Heavy rain will fall across northern Pakistan and far northern India this weekend, heightening the risk for flash flooding and mudslides.
The areas hardest hit will include Lahore and Islamabad in Pakistan and Punjab, Himachal Pradesh and western Jammu and Kashmir in India.
Total rainfall of 50-100 mm (2-4 inches) is expected with local amounts up to 200 mm (8 inches) through Sunday.
Isolated storms may also develop around Karachi this weekend, though this rain will be isolated with most of southern Pakistan remaining dry.
While the threat for rainfall will be minimal in southern Pakistan and Afghanistan on Sunday, another storm approaching from the west will continue the threat for downpours and flooding in northern parts of the both countries into Monday.
A third storm will then target areas from northern Afghanistan into northern India with additional heavy rainfall during the second half of next week. Rainfall from this storm in addition to the previous storms could lead to widespread flooding throughout the region.
While far northern India experiences heavy rainfall and flooding, areas farther south from Rajasthan to northern Andhra Pradesh and West Bengal will receive more beneficial rain.
The greatest threat for showers and thunderstorms in New Delhi and Lucknow will be Saturday and Sunday before shifting farther south and east next week. Thunderstorms can produce downpours briefly slowing travel; however, no widespread flooding problems are expected.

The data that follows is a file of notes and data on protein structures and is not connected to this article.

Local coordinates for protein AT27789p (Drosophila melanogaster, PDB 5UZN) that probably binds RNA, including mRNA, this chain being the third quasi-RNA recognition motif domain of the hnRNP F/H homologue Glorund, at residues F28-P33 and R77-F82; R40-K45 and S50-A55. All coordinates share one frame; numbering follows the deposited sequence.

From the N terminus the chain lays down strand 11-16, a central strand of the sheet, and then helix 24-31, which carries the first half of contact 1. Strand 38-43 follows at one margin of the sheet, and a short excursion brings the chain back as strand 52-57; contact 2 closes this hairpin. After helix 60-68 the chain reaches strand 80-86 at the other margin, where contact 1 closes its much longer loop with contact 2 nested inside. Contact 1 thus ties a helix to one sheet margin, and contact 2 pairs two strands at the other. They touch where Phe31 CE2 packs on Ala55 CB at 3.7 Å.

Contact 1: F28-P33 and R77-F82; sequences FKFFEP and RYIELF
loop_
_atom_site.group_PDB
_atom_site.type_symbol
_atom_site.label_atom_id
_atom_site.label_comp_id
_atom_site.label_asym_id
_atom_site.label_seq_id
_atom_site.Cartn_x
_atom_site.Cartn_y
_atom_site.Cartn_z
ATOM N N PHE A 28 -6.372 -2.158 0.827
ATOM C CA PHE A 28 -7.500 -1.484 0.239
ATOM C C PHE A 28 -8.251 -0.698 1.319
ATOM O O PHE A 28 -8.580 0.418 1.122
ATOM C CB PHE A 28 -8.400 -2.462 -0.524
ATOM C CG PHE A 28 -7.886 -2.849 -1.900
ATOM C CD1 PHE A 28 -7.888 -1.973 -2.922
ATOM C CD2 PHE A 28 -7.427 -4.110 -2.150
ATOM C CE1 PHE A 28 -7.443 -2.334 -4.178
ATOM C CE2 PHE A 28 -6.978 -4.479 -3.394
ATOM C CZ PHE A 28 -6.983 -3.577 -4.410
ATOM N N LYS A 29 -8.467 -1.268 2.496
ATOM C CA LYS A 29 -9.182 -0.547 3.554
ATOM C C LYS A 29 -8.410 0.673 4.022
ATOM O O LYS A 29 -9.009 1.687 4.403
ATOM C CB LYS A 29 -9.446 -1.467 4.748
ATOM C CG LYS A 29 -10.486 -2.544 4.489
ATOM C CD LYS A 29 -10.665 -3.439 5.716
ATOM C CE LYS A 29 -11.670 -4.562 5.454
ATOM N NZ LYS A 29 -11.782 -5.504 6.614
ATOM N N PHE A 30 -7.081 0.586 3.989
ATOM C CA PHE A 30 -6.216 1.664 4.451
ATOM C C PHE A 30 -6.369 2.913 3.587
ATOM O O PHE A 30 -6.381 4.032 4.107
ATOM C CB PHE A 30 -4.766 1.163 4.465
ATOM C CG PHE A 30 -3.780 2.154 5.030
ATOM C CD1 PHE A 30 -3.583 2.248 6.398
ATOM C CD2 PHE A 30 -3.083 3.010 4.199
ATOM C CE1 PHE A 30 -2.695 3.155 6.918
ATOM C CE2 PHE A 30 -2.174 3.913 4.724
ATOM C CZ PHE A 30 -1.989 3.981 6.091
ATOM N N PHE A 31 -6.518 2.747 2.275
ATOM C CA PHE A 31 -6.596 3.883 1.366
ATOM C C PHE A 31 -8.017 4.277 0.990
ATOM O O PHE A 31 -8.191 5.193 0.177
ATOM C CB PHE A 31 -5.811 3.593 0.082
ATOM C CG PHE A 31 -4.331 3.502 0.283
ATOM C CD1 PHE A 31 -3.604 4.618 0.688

Moisture from the Arabian Sea will be pulled northeast across India causing scattered showers and thunderstorms from Hyderabad north to Patna and Kolkata. While rainfall is not expected every day in each location, there will be rainfall each day across central and northeastern India.
Rainfall will be very isolated around Hyderabad and become more widespread farther northeast across Chhattisgarh, Odisha and Jharkhand. Rainfall will generally be less than 12 mm (0.50 of an inch); however, localized amounts over 25 mm (1.00 inch) are possible.
This rainfall will be largely beneficial following below normal totals during the 2015 monsoon season and a drier-than-normal winter.
"Winter wheat is heading toward maturation and harvest, so these rains should prove beneficial for immature crops," Accuweather Senior Meteorologist Jason Nicholls said.
Around Kolkata, thunderstorms will be isolated, however the best chance for a storm will be from late Monday afternoon into Tuesday.
Rainfall is not common in Kolkata during the month of March with only two or three days of rainfall on average and normal rainfall of 33 mm (1.30 inches).